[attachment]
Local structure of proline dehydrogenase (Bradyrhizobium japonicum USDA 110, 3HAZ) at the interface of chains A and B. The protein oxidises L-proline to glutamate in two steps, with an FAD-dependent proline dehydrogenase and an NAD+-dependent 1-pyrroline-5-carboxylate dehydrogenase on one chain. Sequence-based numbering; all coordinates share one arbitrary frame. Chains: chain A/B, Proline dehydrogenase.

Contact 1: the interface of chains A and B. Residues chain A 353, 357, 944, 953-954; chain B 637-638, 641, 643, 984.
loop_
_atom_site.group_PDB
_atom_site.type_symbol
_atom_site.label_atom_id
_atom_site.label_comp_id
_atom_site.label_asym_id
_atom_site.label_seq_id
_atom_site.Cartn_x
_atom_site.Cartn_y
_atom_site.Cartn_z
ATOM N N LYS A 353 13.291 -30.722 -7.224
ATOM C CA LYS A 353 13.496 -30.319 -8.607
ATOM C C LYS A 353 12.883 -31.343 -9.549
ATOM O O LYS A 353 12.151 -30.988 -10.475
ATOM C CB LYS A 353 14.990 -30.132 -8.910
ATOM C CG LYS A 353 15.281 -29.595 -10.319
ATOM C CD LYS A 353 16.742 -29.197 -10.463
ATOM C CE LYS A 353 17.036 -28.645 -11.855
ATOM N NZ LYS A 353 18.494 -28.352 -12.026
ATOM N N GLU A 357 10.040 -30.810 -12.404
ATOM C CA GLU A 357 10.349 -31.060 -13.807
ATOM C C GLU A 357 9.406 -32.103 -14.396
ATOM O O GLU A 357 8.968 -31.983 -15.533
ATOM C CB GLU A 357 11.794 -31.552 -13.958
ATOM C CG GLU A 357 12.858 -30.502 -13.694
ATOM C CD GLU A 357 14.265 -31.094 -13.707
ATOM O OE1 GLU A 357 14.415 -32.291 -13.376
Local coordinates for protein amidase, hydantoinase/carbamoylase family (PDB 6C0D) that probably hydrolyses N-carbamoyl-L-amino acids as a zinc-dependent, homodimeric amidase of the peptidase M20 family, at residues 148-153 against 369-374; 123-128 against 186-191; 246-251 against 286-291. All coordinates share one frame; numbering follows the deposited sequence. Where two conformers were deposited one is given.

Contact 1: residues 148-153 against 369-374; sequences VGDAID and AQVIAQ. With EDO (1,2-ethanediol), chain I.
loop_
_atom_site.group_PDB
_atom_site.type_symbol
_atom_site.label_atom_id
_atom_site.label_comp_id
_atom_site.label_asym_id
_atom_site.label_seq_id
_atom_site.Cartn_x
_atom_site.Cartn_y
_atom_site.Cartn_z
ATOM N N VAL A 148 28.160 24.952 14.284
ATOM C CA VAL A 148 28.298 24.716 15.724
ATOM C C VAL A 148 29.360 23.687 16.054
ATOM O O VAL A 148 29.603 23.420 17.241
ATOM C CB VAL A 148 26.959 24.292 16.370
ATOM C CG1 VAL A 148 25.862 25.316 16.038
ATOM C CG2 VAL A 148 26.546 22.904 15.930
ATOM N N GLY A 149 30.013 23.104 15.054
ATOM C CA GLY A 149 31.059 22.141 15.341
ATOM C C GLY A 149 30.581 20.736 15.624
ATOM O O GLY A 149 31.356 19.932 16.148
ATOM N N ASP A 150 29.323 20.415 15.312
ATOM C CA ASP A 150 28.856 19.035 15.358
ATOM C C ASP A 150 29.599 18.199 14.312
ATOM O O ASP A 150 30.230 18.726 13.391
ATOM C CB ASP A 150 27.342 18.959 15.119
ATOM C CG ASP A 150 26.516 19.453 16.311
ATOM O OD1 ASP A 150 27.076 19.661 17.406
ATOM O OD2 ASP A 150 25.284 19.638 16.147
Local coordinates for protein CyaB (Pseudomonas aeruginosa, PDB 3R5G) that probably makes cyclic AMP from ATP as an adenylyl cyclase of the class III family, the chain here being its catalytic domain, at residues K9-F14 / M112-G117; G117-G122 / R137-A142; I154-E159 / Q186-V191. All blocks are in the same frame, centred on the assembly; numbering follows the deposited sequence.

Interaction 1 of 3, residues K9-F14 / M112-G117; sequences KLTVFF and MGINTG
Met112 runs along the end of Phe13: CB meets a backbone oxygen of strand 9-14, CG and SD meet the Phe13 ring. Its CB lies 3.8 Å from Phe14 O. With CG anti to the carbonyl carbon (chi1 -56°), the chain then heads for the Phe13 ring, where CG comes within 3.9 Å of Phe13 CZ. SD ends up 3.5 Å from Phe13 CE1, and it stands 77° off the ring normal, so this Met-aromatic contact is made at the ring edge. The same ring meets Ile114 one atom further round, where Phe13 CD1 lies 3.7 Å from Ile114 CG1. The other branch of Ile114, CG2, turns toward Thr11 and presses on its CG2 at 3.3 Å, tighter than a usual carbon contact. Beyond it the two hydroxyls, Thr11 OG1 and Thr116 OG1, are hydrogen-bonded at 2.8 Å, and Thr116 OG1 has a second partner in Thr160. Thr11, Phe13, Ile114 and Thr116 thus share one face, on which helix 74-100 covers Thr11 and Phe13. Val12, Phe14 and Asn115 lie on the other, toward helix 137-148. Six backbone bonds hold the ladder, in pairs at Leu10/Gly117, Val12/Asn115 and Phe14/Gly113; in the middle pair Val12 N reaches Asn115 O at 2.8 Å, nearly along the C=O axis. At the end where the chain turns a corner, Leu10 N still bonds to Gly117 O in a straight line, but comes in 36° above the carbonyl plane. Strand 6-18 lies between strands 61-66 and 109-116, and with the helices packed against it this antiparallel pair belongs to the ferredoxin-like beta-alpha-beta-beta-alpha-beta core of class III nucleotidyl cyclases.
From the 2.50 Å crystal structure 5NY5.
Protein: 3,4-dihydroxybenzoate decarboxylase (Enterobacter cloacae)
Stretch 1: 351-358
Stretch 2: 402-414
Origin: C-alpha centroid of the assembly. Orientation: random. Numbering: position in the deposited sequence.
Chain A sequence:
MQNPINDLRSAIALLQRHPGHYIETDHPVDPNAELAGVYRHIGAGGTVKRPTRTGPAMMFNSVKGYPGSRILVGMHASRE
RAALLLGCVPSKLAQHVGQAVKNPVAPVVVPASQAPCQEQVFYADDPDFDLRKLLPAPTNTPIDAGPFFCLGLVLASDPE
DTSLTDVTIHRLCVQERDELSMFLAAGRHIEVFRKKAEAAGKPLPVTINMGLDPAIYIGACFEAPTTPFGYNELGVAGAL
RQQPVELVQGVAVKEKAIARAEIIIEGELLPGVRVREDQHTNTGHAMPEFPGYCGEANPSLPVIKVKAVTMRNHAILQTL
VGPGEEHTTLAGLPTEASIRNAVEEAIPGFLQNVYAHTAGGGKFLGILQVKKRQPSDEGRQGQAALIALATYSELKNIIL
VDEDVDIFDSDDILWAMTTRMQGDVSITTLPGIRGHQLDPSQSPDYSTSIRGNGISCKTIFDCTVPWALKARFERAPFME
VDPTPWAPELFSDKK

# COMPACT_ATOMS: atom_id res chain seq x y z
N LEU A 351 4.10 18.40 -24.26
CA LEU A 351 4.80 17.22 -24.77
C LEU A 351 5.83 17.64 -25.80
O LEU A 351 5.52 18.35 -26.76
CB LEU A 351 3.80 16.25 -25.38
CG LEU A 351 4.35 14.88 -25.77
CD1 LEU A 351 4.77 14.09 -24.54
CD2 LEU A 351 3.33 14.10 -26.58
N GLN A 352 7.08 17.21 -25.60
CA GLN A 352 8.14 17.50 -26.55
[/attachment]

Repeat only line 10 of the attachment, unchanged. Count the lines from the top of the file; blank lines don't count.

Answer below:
_atom_site.Cartn_x